My friend was loading the dishwasher, and didn’t seem to hear anything.

“Holmes,” I shouted. “I seem to have lost my eyeglasses.”

Holmes turned around, looked at me for a few seconds–then smiled.

“Aha! A mystery!” he said, and walked briskly towards me.

“Tell me, Watson, tell me everything,” he added, sat down in an armchair, and pressed his fingers against each other.

“Well, I know I had them when I arrived, because I could see all the sudokus from here,” I said, “but they’re gone now.”

Holmes looked at me.

“And…?” he said.

“That’s all. I’m sorry, old chap, but that’s all I can tell you.”

“No threats? No unsigned letters demanding you to get rid of your spectacles? No telegrams? You weren’t followed when you got here, I hope,” Holmes said.

He closed his eyes, and played an imaginary violin.

“No instruments allowed at the beautiful Boca,” he said, unprompted.

“OK, Watson. You did go for a swim recently…,” said Holmes.

“That’s true … but … how did you…?”

“I can tell that by the fact that the Speedos you are wearing right now are dark blue, which tells me that they’re wet. Also, they are completely dark blue, and not only the front, like Mr. Jansen’s usually,” he said.

He stood up, and almost ran to the door, and while I didn’t have Holmes’s ability to draw conclusions from even the tiniest details, even I could tell his hip replacement operation had been successful. Holmes put on a baseball hat, and then another one on top of that, with the peak facing back.

“They don’t have decent hats here,” he mumbled, and walked towards the pool. “THE GAME IS ON!” he yelled.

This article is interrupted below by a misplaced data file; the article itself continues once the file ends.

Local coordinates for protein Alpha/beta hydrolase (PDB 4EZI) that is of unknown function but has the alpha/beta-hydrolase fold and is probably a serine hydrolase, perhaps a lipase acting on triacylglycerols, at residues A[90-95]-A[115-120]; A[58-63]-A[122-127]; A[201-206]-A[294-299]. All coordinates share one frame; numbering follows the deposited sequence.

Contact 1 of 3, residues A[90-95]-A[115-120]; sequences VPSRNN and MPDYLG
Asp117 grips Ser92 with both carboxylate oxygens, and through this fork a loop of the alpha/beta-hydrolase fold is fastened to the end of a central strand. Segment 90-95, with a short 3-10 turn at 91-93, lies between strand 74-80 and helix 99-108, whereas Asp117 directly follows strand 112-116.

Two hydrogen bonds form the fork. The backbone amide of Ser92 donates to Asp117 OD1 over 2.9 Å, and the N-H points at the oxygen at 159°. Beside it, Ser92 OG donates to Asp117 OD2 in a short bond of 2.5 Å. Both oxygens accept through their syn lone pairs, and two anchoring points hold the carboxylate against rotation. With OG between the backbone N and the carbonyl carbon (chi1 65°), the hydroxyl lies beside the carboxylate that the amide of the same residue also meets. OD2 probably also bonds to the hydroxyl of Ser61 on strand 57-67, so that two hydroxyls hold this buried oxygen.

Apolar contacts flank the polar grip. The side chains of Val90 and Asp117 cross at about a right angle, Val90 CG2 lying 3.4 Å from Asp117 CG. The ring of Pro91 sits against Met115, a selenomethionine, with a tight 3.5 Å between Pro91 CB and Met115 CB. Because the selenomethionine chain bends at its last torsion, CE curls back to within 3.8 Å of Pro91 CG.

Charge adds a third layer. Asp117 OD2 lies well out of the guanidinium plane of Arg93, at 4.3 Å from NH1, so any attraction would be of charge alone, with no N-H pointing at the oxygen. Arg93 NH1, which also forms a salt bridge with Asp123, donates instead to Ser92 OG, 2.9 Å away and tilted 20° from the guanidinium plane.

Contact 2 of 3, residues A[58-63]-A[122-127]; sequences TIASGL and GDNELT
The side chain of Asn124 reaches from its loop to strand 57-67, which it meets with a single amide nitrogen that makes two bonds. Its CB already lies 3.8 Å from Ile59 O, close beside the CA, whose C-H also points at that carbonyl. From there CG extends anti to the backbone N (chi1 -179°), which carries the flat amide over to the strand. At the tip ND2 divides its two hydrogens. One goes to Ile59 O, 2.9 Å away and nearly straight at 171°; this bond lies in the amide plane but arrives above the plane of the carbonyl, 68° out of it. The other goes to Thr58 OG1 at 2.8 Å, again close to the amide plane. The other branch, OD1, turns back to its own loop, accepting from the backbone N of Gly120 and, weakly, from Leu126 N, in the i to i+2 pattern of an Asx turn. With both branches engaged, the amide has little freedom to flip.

There, by the pool, next to a green, striped sun chair, was a messy pile of clothes, and a pair of black men’s shoes next to them.

“Try the shoe,” Holmes said, and smiled.

“I can’t see my glasses in the shoe,” I said.

“Try all the way by the toes,” said the man sitting in the sun chair.

“Thank you, Mr. Jansen, I’ll take it from here,” Holmes said. “By the way, maybe time to visit the men’s room?”

“My, you’re right! Amazing!” said Mr Jansen, and left.

Holmes turned his attention to me again.

“Well, did you try by the toes?” he said.

“Yes, I did. They’re not there,” I replied. “But, don’t get discouraged, I did find a twenty-dollar-bill there. I thought I had lost that, as well.”

“I knew it. You’re welcome,” said Holmes, and sat down in the green chair.

“Hmm… This case is nothing like the “The Adventure of the Resident Patient”, nor “The Adventure of the Yellow Face”. Watson, let me ask you a question. Pray tell me, did you talk to anyone at the pool?”

“I did not. I dove in, and swam, and got up. Well, I did order a drink, but that can hardly be called talking, my friend,” I said.

Holmes smiled, pulled a pen and paper out of his jacket pocket, and wrote down something. He then handed the piece of paper to me. I couldn’t see what he had written, so I raised my hand to my forehead and grabbed my glasses. My glasses!

The note said: “You’re holding them.”

I burst out laughing.

“You’ve done it again, you devil you,” I said.

Holmes pulled out his imaginary fiddle again, and started to play. “Elementary, my dear Watson,” he said. “Elementary.”

And there you have it, the first of the many adventures Holmes had in Florida late in his life, many of them great successes, like the case of the lost keys and the tale of the password that stopped working even though it had been just fine the day before.

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* For more on Dartmoor, buy a copy of the Hound of the Baskerville. Please.
** Although, the London fog is a myth, I tell you.

How does that make you feel?